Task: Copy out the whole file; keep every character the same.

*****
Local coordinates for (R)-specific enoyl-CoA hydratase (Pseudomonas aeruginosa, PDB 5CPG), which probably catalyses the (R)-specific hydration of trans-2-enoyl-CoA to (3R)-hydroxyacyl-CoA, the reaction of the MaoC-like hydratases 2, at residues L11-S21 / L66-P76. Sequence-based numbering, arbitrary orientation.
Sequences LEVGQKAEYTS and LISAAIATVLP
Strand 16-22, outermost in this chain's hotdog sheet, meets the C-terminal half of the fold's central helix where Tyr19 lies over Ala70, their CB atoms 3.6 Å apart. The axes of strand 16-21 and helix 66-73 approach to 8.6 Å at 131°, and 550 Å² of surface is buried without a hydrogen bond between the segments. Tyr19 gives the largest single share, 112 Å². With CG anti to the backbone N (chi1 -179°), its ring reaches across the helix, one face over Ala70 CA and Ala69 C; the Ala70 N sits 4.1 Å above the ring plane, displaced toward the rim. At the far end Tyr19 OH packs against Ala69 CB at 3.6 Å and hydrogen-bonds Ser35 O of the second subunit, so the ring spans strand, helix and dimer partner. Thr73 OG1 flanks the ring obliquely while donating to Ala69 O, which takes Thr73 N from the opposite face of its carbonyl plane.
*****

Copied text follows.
Local coordinates for (R)-specific enoyl-CoA hydratase (Pseudomonas aeruginosa, PDB 5CPG), which probably catalyses the (R)-specific hydration of trans-2-enoyl-CoA to (3R)-hydroxyacyl-CoA, the reaction of the MaoC-like hydratases 2, at residues L11-S21 / L66-P76. Sequence-based numbering, arbitrary orientation.
Sequences LEVGQKAEYTS and LISAAIATVLP
Strand 16-22, outermost in this chain's hotdog sheet, meets the C-terminal half of the fold's central helix where Tyr19 lies over Ala70, their CB atoms 3.6 Å apart. The axes of strand 16-21 and helix 66-73 approach to 8.6 Å at 131°, and 550 Å² of surface is buried without a hydrogen bond between the segments. Tyr19 gives the largest single share, 112 Å². With CG anti to the backbone N (chi1 -179°), its ring reaches across the helix, one face over Ala70 CA and Ala69 C; the Ala70 N sits 4.1 Å above the ring plane, displaced toward the rim. At the far end Tyr19 OH packs against Ala69 CB at 3.6 Å and hydrogen-bonds Ser35 O of the second subunit, so the ring spans strand, helix and dimer partner. Thr73 OG1 flanks the ring obliquely while donating to Ala69 O, which takes Thr73 N from the opposite face of its carbonyl plane.